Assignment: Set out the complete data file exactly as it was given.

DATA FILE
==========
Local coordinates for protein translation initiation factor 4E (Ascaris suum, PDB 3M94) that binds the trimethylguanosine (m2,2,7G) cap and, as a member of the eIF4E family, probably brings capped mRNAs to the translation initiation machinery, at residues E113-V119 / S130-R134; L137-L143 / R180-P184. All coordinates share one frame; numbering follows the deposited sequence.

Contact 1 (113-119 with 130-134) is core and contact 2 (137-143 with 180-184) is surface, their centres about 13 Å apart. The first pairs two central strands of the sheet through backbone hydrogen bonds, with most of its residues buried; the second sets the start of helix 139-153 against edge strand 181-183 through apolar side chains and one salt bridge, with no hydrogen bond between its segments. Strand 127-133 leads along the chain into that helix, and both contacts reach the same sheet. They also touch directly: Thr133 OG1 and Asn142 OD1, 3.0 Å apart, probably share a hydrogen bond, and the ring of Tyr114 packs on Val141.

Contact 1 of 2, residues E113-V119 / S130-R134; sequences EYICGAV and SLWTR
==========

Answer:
Local coordinates for protein translation initiation factor 4E (Ascaris suum, PDB 3M94) that binds the trimethylguanosine (m2,2,7G) cap and, as a member of the eIF4E family, probably brings capped mRNAs to the translation initiation machinery, at residues E113-V119 / S130-R134; L137-L143 / R180-P184. All coordinates share one frame; numbering follows the deposited sequence.

Contact 1 (113-119 with 130-134) is core and contact 2 (137-143 with 180-184) is surface, their centres about 13 Å apart. The first pairs two central strands of the sheet through backbone hydrogen bonds, with most of its residues buried; the second sets the start of helix 139-153 against edge strand 181-183 through apolar side chains and one salt bridge, with no hydrogen bond between its segments. Strand 127-133 leads along the chain into that helix, and both contacts reach the same sheet. They also touch directly: Thr133 OG1 and Asn142 OD1, 3.0 Å apart, probably share a hydrogen bond, and the ring of Tyr114 packs on Val141.

Contact 1 of 2, residues E113-V119 / S130-R134; sequences EYICGAV and SLWTR